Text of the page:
It took him more than a year, but he did eventually find a way out.

Forever changed by the experience, Black Dougal found he could no longer stomach the contact of civilized folk. Hiding in the shadows, traveling only when unseen, Dougal tracked the whereabouts of his erstwhile companions, finding they had moved on to other adventures. And so, having no where else to go, and no more friends in the bright, submit places, Dougal turned his back on the surface world and re-entered the subterranean caverns that had become his "home." He returned to the dungeons of Wereskalot.

The only other notes are the following:

BD (19 or 22 level Thief/Greater Vamp) OR Greater Lycanthrope??? Like greater undead but shapeshifter!  Hmmmm... ???
Now residing under Wereskalot (found Grimoire, refurbished, launched attacks of vengeance)
Vamp army + wererats (or both!)

Silver Leaf (a bloody, mangled mess)
Sister Rebecca (defiled/desecrated...turned into vamp(?))
Morgan Ironwolf (afraid for her life, aged, offed quick perhaps?)
Frederick (insane, starving, imprisoned lesser vamp...berserk strength, turn resistance)

There are no other notes. As far as brainstorms go this appears nothing more than a brief Summer squall, probably typed up during a break at my old job (a lot of my writing projects started like that). Looking over it now, it seems more silly than interesting...certainly not "gripping," and I don't feel bad for not having followed up on the idea.

Which is just as well, seeing as how this is the kind of thing WotC takes a hard stance on.

Anyhoo, just thought I'd share before I throw the file in Ye Ol' Trashbin. Now it's been etched into the interwebs FOREVER...EVER...EVer...Ever....ever....
; )

R.I.P.

Random D&D Notes

The following thoughts are things I could probably wrap whole posts around, but I've been a little busy lately and (thus) don't know when I'll get to it. Rather than lose these in the ether, I figured I'd just jot them down, perhaps to examine more deeply in the future:

Some great replicas, but
this one was real.
Viking Treasure: had the chance to check out a great exhibit at the Nordic Museum (in the Ballard neighborhood of Seattle) on loan from Uppsala University in Sweden. Called "The Vikings Begin" it was a great collection with a lot of historical information. Didn't know that that the Norse didn't really have a currency before the 10th century or so; they collected coins from their travels, and would still use them for trading (as silver), weighing them with small (portable) scales. Also, silver coins? Really f'ing tiny (about the diameter of a nickel and thinner than a dime), though otherwise fairly uniform across multiple centuries and cultures; the exhibit included English pennies, coins from Charlemagne's Holy Roman Empire, Arabic dinars, and some sort of Russian coin, all dating from the 7th to 9th centuries). Norse people liked to use wealth (gold and jewels) to decorate their stuff, especially weapons and armor.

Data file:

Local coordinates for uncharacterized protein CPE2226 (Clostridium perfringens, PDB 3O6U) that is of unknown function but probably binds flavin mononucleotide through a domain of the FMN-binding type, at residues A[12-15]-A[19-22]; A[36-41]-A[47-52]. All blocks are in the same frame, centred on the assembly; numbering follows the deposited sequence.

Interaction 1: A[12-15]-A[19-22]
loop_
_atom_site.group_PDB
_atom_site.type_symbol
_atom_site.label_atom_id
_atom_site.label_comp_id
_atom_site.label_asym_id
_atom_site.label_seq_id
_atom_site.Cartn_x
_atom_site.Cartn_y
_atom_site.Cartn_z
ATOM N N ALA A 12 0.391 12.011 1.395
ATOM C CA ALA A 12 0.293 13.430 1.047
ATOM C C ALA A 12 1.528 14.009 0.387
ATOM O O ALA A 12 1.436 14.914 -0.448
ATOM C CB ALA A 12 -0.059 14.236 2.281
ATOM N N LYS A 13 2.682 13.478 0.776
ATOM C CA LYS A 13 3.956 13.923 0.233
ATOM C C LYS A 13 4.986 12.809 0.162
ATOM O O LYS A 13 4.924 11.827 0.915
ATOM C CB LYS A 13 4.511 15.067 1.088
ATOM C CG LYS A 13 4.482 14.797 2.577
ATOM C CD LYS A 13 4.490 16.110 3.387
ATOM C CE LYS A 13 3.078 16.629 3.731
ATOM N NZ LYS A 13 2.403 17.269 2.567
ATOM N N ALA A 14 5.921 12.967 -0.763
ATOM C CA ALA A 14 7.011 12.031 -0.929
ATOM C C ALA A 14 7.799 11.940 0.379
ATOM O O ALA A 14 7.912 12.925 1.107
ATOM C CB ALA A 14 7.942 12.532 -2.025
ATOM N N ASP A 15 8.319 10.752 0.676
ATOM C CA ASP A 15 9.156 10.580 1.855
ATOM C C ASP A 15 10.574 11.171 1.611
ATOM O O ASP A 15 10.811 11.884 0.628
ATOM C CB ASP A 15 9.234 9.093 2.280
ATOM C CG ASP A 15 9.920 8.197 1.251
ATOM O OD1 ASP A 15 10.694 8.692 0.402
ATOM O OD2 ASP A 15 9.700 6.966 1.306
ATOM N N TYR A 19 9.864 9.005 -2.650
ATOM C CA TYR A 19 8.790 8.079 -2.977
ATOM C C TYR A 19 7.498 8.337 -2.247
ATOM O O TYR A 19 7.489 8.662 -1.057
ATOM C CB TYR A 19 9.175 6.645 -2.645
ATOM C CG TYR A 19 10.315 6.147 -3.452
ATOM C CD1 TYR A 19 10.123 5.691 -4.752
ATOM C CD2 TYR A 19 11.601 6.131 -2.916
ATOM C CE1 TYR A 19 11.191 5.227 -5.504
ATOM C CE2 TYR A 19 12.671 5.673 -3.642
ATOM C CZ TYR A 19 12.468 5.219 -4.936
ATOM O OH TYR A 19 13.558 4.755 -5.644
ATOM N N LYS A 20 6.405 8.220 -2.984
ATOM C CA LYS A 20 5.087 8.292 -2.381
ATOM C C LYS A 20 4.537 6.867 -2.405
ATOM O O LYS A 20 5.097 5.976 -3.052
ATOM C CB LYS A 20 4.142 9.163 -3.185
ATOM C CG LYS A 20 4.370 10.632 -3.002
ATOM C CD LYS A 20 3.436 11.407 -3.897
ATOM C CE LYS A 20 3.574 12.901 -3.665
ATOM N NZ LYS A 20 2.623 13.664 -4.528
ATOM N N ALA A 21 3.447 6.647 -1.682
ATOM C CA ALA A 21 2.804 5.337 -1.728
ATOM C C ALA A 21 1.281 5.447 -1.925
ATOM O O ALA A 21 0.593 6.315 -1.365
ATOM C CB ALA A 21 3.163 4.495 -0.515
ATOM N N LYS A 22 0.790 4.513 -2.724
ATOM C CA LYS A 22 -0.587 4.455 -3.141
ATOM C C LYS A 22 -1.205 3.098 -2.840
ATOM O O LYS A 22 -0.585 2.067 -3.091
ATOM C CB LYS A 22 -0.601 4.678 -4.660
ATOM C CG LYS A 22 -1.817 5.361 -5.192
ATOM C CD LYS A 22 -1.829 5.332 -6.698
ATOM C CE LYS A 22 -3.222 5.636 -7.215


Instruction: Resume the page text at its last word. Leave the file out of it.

Viking Shields: really big. Something along the line of Alexis's rule for large shields is appropriate, if a little generous (the +2 versus small missiles in the original DMG might model better; your call, of course).

Magic Swords: I keep wanting to write about this and I keep finding it hard to make the time. Magic swords in Original D&D (and also continued in Holmes Basic) only added their magical bonus to attack rolls, NOT damage. As far as I can tell, this is simply a continuation of the rules for magic swords in CHAINMAIL, the tabletop war-game which doesn't record "damage" anyway: one hit = one kill. Miscellaneous magic weapons, on the other hand, add their bonus to both attack and damage, save in the case of certain weapons (like magic bows). This wasn't changed until the 1st edition of the AD&D Dungeon Masters Guide, where bonuses became universally applied to attack and damage rolls for ALL weapons (including bows), presumably for simplicity and consistency...I can find no other reason/information for the change I've spent the last couple-three days combing through every issue of The Strategic Review and early Dragon magazines leading up to the DMG's release (and afterward) to see if there was mention of this change, finding nothing.

Here's the thing: I actually LIKE the original rule better; I like how it models abstract combat in D&D. Armor does not reduce damage; it prevents damage being inflicted at all. A magical bonus to hit reflects the magic weapon's ability to penetrate the armor. I don't require the weapon to inflict "more grievous wounds" especially as a successful attack roll with a low damage roll can still indicate two parties grappling in fierce melee and thumping each other with fists and feet, while they try to get their blade in position to strike home. Adding a damage bonus to a sword attack means every blow is more likely to have been a killing stroke...and I just don't like that. Leave that to the axes and spears and arrows. I find this is yet another thing I really like about the original game and the Holmes version of Basic.